Sarah Ann Smith

Document Type

Honors Project

First Advisor

Dr. Ellen Mitchell

Degree Award Date

Spring 1998


HPLC Analysis, Beta-carotene, vitamin A, milk, Guernsey cows, Holstein cows, Guernsey-Holstein hybrid cows


Animal Sciences | Chemistry | Dairy Science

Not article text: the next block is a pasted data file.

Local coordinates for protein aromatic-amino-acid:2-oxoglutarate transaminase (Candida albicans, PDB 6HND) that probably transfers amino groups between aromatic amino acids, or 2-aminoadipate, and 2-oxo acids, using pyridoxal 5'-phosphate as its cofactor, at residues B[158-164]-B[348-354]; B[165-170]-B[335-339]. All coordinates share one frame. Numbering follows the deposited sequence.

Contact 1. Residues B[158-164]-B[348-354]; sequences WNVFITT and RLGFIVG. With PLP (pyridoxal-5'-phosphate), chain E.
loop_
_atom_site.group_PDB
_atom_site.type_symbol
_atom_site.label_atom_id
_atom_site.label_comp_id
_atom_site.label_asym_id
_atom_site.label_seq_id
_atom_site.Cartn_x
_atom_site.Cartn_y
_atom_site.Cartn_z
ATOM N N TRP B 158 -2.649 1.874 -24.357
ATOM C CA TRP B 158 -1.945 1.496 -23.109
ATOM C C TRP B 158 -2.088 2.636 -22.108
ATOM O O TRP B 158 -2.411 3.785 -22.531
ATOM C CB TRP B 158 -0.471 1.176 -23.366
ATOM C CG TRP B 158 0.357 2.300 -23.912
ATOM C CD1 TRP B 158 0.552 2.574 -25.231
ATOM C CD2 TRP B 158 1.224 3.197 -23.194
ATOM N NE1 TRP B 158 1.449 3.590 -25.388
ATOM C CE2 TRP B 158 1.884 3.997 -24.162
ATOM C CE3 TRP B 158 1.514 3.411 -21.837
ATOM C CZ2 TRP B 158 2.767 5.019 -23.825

Beta-carotene is produced only by plants; after its consumption by animals it is converted to vitamin A and stored in fat as retinol palmitate. Vitamin A is an essential vitamin that plays a role in cell differentiation, the loss of which is a basic feature of cancer. While vitamin A is beneficial in small amounts, it can be toxic in large doses. Beta-carotene is less potent, is less toxic, and, through its antioxidant activity, confers protection against several types of cancer. Beta-carotene and retinol palmitate are present in the fat of cows' milk, in varying concentrations within and among breeds. Previous studies have examined breed differences in the beta-carotene and retinol palmitate content of cows' milk, but those studies have been limited by small sample sizes, confounding effects of feed differences, or lack of statistical analyses. In this research, diet and housing conditions were held constant for four genetically different groups of cows. Milk from purebred Guernsey cows, purebred Holstein cows, and two types of Guernsey-Holstein hybrid cows was analyzed with HPLC to assess the beta-carotene and retinol palmitate content. The Guernsey milk fat consistently contained more betacarotene (p < 0.001) than Holstein milk fat, suggesting that selecting Guernsey milk might be beneficial for human health. The differences in retinol palmitate content varied; either no differences were found, or the Guernsey milk fat contained less (p < 0.05). The hybrid cows generally produced more beta-carotene than the Holstein cows, leading to the possibility of selective breeding through outcrossing the Holstein cows with Guernsey cows to result in higher quality milk.